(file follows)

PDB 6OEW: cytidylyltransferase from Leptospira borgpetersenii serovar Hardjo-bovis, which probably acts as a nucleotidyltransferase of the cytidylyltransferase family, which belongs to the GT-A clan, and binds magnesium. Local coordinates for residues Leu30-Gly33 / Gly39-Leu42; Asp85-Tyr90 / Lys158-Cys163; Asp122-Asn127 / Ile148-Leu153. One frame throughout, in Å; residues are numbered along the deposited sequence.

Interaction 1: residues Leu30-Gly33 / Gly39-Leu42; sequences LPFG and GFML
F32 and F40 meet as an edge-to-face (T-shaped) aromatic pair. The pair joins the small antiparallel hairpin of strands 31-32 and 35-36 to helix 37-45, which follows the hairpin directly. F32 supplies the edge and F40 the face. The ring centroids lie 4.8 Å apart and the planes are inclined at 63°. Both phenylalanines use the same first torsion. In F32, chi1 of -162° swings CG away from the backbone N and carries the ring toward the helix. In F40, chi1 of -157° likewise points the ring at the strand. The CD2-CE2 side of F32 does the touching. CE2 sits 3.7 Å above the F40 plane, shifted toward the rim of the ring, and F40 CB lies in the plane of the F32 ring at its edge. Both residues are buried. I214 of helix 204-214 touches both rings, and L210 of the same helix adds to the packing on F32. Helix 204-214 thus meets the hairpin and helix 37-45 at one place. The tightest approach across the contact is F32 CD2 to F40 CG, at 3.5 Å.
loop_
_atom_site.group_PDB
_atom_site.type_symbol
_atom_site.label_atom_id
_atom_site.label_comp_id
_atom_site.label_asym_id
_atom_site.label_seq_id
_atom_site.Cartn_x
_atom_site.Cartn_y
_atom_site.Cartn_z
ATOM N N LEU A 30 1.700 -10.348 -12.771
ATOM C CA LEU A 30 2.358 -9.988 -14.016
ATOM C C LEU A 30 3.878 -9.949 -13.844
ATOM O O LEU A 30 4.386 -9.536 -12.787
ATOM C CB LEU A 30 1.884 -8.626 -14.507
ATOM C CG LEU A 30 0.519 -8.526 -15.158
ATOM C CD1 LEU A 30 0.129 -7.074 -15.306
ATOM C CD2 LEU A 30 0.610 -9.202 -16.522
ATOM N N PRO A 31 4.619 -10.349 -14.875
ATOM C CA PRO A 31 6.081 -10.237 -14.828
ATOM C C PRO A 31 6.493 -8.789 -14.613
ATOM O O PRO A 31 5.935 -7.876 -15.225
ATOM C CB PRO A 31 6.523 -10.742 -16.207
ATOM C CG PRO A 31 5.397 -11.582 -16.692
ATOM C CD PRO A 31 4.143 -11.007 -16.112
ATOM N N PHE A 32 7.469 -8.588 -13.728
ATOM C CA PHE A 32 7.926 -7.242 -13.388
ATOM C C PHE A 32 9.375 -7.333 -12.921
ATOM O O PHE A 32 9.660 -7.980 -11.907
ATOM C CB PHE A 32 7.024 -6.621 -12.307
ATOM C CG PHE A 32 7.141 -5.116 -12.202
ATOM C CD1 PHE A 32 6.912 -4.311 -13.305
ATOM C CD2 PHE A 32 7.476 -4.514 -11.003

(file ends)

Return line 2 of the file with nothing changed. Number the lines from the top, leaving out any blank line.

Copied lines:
Interaction 1: residues Leu30-Gly33 / Gly39-Leu42; sequences LPFG and GFML